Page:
Museum of Flight in Seattle, Washington
Albina Pipe Bending rolled 128,894 pounds of 5" Sch120 and 5" Sch40 pipe (tilted at 45 degrees)to help create a striking 340-ft steel pedestrian bridge linking the current Museum of Flight (Seattle, WA.) to a remote exhibit space and future development site across a busy traffic arterial. The radiused bend of the hoops varied from 22 ft at the center of the span to 19 ft at the tapered ends. All of the material is Architecturally Exposed and this bridge is a perfect example of why steel is the sustainable, available, fast and econmical choice. Precast structural shapes and cast-in-place concrete solutions were studied, but the narrow apeture through which the structure needs to pass, above the roadway clearance and below the power lines, limited the amount of structural depth that could be accomdated below the bridge deck. Using a steetl truss allowed the structural depth to surround the partially enclosed interior space and also maintained consistancy with the existing museum's architecture. The bridge deck was also originally specified as cast concrete over metal deck, but the weight of the material remained a problem, so once an extruded aluminum deck plank was identified, the steel could be reduced in weight, resulting in a savings to the project and a more appealing and eye catching design. For more information on the Museum of Flight, please see the December Issue of Modern Steel Construction and Steel Bridge News"Taking Flight" by Tim Richey AIA "Taking Flight"- December 2008 MSC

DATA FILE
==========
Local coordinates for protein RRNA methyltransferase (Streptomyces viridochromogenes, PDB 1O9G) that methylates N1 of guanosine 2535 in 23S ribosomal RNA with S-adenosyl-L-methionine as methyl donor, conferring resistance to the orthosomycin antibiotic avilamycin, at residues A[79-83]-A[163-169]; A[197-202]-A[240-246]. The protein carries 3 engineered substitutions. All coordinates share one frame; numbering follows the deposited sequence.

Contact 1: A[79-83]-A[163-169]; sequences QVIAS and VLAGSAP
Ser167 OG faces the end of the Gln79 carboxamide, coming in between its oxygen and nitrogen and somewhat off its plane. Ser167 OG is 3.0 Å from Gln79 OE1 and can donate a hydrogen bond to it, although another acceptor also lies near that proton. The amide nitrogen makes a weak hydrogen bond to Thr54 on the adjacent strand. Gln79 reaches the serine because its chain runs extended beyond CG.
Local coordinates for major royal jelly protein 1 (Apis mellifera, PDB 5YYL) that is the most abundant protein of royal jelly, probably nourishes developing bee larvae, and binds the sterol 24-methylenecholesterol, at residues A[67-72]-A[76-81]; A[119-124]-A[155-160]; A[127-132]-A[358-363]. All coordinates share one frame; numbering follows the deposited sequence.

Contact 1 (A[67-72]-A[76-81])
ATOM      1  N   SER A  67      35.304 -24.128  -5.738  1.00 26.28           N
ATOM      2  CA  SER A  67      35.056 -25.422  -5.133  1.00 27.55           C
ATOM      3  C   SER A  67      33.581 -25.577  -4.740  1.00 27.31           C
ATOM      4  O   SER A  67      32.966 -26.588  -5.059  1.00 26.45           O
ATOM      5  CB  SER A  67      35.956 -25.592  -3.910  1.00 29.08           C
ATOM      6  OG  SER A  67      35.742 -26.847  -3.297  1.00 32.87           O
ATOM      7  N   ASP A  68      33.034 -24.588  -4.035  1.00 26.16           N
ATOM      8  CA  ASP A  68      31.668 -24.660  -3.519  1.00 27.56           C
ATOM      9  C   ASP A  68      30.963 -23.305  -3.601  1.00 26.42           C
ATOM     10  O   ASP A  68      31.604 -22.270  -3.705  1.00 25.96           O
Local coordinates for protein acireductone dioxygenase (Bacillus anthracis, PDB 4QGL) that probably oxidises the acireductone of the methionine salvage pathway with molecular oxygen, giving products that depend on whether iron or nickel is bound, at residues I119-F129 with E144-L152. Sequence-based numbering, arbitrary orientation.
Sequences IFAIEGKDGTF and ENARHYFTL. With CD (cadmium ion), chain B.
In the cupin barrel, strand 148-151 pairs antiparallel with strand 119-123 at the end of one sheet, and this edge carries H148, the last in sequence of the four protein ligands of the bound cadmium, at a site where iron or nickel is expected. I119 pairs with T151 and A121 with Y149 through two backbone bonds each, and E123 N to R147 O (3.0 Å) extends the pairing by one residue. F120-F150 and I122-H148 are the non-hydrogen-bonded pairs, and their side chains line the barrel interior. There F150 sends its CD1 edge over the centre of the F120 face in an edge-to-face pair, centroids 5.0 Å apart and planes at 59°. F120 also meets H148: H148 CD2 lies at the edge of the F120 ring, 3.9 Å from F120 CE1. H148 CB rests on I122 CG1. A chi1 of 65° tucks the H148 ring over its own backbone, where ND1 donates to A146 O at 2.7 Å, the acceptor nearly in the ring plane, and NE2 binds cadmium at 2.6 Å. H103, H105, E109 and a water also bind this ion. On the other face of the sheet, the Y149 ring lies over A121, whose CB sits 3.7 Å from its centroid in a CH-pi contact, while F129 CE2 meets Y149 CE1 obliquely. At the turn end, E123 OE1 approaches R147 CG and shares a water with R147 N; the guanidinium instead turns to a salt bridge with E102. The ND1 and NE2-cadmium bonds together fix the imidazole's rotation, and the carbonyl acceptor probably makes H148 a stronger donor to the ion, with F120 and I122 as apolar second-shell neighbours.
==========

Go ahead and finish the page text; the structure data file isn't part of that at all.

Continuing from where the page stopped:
Project Labor Agreements for Federal Construction Projects
On February 6, 2009, President Obama made a significant change in federal policy concerning project labor agreements, or PLAs, on federal projects and government contracts. PLAs require all contractors and subcontractors on a construction project to have a labor contract with unions. Until, February 6, federal agencies could not require the use of PLAs on any government projects. The new Executive Order reverses that policy. While not requiring the use of PLAs, it encourages federal agencies to consider requiring PLAs on all federally-funded construction projects greater than $25 million. It makes PLAs permissible if their use advances the policies of the government's labor-management stability and compliance with safety and employment laws. The Office of Management and Budget has 180 days to make recommendations as to whether the new Order should be broadened. The Executive Order should result in an increase in the use of unionized labor on federal construction projects. PLAs will likely result in higher wages and require negotiation with construction unions in order to obtain federal work. While unions are pleased with the Executive Order, which reverses a non-union trend of several decades, non-unionized Contractors are not, as it impacts their ability, or desire, to bid on federal projects. Albina Pipe Bending Co., Inc. has been a union shop since its inception in 1939. We proudly employ union workers from the Local 290 Plumbers and Steamfitters Union (Local 290 Website) and the Local 516 Iron Workers Union (Local 516 Website). The specific language of the executive order can be found at: